Another Online Poker Bill Proposed in New York

Another Online Poker Bill Proposed in New YorkWith one online poker bill (S 6913) already under consideration since March, a New York legislator introduced another bill that mirrors the first.

State Assemblyman J. Gary Pretlow (D-Mt. Vernon) proposed Bill A 9509 before the State Assembly yesterday, following in the footsteps of a measure floated less than two months ago by Senator John J. Bonacic (R-Mt. Hope) in the State Senate. Both legislative houses can now take the matter of [geolink href=””]Internet poker legislation in New York[/geolink] under consideration.

Like S 6913, Pretlow proposes that 10 licenses be made available by the New York State Gaming Commission with a $10 million fee attached to each. The licenses would not expire for 10 years. Gross gaming revenues would face a tax of 15%.

With regard to bad actors, the new bill also seeks to exclude those gaming companies who continued to operate in the U.S. market following enactment of the UIGEA by the Bush administration in 2006. Though the UIGEA took effect in October of that year, Pretlow’s proposal sets December 31, 2006 as the cut-off date for online poker sites to have stopped accepting real-money wagers from American players.

Bill A 9509 includes provisions that would permit New York to partner with other states in order to combine player pools via an interstate compact. Nevada and Delaware have forged the first such partnership and are expected to take bets under such a scheme later this year.

The only other state that has regulated online poker and gambling thus far, New Jersey, has yet to enter into any interstate compact agreement although discussions with Nevada officials have taken place. However, declining player traffic numbers as of late may prompt New Jersey to get in on the game sooner rather than later.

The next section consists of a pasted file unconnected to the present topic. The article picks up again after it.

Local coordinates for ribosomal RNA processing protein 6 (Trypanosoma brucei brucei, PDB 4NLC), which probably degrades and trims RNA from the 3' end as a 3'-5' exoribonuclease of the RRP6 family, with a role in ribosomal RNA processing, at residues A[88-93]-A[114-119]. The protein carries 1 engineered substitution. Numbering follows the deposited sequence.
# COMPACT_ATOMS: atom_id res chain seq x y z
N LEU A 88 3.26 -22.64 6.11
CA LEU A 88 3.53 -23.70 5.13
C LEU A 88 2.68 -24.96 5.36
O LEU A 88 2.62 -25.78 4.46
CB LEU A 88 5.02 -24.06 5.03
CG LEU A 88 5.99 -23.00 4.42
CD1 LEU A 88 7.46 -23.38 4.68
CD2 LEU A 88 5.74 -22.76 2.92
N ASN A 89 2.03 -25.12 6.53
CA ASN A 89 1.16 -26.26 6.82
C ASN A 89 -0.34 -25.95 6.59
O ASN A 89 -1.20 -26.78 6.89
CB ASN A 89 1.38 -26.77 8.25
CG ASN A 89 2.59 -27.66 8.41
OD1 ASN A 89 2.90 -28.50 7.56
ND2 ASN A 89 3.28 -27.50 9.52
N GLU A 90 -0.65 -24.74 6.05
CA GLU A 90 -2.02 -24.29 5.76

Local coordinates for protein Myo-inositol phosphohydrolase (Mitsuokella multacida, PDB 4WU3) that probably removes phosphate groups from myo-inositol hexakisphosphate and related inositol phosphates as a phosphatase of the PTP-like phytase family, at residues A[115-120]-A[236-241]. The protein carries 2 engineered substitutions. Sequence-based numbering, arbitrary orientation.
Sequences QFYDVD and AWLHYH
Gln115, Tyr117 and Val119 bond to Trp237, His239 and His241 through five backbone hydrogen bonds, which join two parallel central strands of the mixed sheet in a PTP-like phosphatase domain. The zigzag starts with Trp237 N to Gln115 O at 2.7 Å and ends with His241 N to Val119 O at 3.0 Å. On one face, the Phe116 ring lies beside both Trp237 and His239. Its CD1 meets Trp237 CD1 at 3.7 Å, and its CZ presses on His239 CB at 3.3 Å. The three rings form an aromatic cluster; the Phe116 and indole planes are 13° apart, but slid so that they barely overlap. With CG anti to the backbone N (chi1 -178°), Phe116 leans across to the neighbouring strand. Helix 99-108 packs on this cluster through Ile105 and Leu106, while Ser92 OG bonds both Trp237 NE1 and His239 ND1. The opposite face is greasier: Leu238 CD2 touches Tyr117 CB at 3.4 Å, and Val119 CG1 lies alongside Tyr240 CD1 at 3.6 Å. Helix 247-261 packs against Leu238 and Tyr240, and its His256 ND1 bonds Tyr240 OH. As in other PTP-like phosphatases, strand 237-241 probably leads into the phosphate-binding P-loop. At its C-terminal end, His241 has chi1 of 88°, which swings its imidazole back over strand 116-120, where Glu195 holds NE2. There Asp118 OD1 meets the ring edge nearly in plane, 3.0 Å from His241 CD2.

Pretlow is the Chairman of the Committee on Racing and Wagering and that is precisely where his proposal is headed for the first round of discussion and debate. Those discussions are likely to include cheating and possible collusion in Internet poker, an area in which Pretlow has previously vocalized concerns.

New York voters approved a referendum last November that will allow the state to expand land-based casino gambling beyond the five casinos that are currently operated by Indian tribes. The construction of a handful of new casinos is planned that aims to keep New Yorkers who visit casinos in other states from hopping the border.

With two online poker bills now up for approval, there is a chance that New York may expand its gambling offerings to include the Internet. Should one of the proposals receive the required number of “aye” votes, the state gaming commission would likely establish regulations within a six-month time frame.

Jacqueline Packett
Jacqueline Packett